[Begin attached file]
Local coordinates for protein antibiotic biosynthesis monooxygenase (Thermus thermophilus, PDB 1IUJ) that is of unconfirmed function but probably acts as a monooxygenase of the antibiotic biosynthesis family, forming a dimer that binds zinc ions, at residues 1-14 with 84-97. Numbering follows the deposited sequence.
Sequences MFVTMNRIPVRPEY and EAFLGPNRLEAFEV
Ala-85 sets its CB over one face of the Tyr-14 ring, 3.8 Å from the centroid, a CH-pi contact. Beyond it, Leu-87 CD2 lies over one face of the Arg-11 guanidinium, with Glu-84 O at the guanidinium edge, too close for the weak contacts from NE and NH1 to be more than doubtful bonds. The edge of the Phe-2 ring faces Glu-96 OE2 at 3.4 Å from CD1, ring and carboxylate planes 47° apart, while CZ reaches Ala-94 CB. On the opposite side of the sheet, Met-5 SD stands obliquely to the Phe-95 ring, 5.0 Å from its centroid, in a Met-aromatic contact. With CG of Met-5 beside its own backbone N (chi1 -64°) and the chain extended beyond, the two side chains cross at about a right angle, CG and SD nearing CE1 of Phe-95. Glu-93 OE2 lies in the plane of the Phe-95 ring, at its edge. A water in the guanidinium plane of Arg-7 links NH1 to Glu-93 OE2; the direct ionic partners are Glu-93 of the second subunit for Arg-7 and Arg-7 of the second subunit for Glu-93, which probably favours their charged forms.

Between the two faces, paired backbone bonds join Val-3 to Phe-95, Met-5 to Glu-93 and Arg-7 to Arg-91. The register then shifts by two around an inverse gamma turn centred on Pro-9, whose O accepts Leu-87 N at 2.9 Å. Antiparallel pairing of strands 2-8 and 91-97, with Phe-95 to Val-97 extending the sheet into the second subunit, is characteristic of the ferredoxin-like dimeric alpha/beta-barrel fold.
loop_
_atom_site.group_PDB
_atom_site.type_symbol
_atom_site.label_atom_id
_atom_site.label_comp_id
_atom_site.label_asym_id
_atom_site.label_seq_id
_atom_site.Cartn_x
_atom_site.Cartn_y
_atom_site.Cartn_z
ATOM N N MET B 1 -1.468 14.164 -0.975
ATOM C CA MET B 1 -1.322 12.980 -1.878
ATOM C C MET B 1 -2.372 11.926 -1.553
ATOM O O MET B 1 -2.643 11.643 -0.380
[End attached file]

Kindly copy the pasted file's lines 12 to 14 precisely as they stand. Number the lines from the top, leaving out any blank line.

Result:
_atom_site.Cartn_x
_atom_site.Cartn_y
_atom_site.Cartn_z